According to Karaboutis, with consumerisation and the plethora of data, many companies are becoming a solutions company.

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Internships and reverse mentoring

Like many businesses Dell takes on interns each year. In IT, the interns are assigned a set of objectives they have to deliver during their internship.

However, unlike traditional intern programmes, Karaboutis says, "We set up such that the interns are actually mentoring the leadership team." This so-called reverse mentoring , as used in the car industry,  means that the interns provide insights to the IT management team that it would normally not consider.

For instance, she says, "They may provide insight on things we don't even think about, like some small nuances on usability on a device. The 'Generation Ys' have grown up with the technology. From an IT perspective our interns are a great source of knowledge."

She says the interns help her IT team understand how young people think. "The value system of young people is very interesting. They would rather have a great device and freedom to move around YouTube and Facebook, go out to social media sites and access company systems, than extra pay. They have been instrumental in helping us define our mobile strategy.” 

Examples of the ideas that the interns have brought to Dell have ranged from suggested improvements to the helpdesk to using social media to gather information during the working day: “They ask, why should I have to do 10 clicks to submit a helpdesk ticket?”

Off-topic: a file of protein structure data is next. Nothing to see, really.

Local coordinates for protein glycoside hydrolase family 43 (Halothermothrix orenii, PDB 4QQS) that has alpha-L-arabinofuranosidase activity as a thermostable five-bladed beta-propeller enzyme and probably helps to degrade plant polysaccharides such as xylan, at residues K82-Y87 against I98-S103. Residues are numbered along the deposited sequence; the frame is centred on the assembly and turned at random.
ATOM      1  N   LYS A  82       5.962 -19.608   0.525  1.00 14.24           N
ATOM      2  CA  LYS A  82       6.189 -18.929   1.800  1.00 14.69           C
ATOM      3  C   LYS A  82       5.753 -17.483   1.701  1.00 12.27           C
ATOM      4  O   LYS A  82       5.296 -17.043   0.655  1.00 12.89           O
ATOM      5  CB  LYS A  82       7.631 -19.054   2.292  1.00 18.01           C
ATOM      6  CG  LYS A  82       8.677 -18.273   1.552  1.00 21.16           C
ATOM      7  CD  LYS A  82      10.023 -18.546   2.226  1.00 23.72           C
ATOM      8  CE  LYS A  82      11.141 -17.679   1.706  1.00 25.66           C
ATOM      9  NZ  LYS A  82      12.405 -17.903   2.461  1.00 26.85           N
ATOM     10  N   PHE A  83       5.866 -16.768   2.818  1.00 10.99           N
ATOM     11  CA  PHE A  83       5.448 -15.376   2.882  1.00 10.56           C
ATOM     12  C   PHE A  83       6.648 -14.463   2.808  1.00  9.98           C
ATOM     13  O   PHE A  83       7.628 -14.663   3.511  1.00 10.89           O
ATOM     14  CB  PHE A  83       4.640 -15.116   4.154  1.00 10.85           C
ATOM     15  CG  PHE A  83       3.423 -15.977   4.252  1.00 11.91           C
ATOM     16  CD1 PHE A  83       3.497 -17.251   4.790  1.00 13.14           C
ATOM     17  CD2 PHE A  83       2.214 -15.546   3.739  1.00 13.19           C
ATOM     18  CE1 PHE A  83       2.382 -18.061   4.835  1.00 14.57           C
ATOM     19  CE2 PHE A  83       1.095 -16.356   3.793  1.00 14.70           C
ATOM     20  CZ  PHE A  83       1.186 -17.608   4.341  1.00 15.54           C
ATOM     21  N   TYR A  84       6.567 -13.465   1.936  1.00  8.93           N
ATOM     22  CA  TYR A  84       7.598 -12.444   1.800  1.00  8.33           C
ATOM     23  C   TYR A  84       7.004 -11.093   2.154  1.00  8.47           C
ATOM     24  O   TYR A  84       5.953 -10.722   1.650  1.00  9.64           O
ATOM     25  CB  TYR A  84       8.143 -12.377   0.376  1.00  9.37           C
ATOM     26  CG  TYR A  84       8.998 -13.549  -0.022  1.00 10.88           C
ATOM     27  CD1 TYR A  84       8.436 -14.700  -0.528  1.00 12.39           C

Use of social media is another area where interns are influencing the normal approach to IT at Dell. The company uses Chatter internally as its enterprise social media platform. From an IT perspective, Karaboutis says Chatter complements system monitoring tools.  “Chatter gives you pathological data, I can get system metrics [from system management tools] that show my systems are up 99.999% of the time, while on a Chatter site people are saying it is slow.”

Women in IT

It is no longer the case that the business defines and IT executes

Adriana Karaboutis, global CIO, Dell

Prior to her role in Dell, Karaboutis worked at General Motors and Ford. A self-confessed “Essex Girl”, for a brief period in her career, she was even stationed at Ford’s Dagenham plant.

Given her long career in IT, starting as an analyst/programmer to global CIO, Computer Weekly asked about the challenges of being a woman in IT.

She says, “It still is a tougher environment overall for women. Only 9% of CIOs overall are women.” The problem stems from the fact that girls and young women are not encouraged to go into technology and often they appear to be intimidated by maths and science, she says.

But she says 23% of Fortune 100 CIOs are women. “A lot of companies are trying to come to together to encourage girls and young women to enter the technology field and stay in technology. We are a company that hugely supports women in technology.”